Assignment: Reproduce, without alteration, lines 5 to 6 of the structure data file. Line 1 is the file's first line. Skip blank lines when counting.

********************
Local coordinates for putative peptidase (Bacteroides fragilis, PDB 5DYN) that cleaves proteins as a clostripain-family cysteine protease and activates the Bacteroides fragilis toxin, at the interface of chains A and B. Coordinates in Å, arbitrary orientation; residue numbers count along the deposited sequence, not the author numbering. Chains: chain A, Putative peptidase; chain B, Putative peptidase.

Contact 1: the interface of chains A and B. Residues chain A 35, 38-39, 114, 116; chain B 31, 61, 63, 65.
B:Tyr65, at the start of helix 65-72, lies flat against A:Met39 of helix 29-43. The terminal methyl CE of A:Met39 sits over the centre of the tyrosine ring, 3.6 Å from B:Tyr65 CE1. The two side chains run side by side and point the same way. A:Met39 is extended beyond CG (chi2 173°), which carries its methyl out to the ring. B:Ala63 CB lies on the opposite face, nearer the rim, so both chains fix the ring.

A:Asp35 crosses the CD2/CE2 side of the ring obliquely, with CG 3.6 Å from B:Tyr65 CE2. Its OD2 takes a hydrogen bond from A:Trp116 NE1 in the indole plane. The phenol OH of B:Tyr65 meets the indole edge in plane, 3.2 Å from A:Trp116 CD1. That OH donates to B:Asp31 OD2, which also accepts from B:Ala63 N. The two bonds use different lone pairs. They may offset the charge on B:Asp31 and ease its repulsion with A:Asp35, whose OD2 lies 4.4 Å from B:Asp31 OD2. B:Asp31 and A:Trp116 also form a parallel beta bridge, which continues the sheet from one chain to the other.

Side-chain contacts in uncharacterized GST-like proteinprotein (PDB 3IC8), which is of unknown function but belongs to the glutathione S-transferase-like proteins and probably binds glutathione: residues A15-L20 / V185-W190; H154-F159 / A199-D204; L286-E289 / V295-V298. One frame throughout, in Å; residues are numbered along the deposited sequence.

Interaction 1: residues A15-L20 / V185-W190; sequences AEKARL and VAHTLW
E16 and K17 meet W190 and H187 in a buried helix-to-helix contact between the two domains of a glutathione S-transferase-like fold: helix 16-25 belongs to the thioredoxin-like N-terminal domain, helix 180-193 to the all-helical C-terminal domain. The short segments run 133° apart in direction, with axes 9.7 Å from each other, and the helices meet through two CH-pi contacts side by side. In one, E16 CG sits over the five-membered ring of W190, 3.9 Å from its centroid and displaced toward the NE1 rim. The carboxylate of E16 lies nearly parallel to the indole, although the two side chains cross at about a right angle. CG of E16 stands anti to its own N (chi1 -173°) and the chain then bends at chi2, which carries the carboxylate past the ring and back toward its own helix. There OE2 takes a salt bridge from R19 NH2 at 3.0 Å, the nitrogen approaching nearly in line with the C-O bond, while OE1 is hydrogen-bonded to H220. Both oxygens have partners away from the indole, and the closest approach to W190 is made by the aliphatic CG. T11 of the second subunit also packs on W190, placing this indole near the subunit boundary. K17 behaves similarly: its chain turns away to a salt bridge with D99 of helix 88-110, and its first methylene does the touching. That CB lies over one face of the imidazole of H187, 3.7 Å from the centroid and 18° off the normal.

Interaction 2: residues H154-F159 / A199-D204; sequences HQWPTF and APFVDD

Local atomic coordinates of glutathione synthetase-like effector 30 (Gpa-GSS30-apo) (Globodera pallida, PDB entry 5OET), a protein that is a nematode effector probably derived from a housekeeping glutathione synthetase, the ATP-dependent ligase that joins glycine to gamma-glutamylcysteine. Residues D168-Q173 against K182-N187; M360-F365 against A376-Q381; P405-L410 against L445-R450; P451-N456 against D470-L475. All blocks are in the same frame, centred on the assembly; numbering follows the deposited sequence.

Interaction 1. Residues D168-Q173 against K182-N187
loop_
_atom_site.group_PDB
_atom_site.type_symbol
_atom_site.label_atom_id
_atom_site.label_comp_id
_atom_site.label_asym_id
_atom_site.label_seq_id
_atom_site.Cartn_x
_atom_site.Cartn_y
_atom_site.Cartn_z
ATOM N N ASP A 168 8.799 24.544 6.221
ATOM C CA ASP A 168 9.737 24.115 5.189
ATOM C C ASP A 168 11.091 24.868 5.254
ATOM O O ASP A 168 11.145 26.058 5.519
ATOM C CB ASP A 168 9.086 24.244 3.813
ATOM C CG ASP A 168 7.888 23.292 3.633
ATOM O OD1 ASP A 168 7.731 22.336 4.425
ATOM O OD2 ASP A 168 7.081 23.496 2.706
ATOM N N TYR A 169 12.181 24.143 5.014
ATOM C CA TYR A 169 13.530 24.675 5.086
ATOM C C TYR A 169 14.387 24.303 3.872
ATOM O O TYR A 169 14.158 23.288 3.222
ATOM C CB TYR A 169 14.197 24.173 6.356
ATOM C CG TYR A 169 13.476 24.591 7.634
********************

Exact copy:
Side-chain contacts in uncharacterized GST-like proteinprotein (PDB 3IC8), which is of unknown function but belongs to the glutathione S-transferase-like proteins and probably binds glutathione: residues A15-L20 / V185-W190; H154-F159 / A199-D204; L286-E289 / V295-V298. One frame throughout, in Å; residues are numbered along the deposited sequence.

Interaction 1: residues A15-L20 / V185-W190; sequences AEKARL and VAHTLW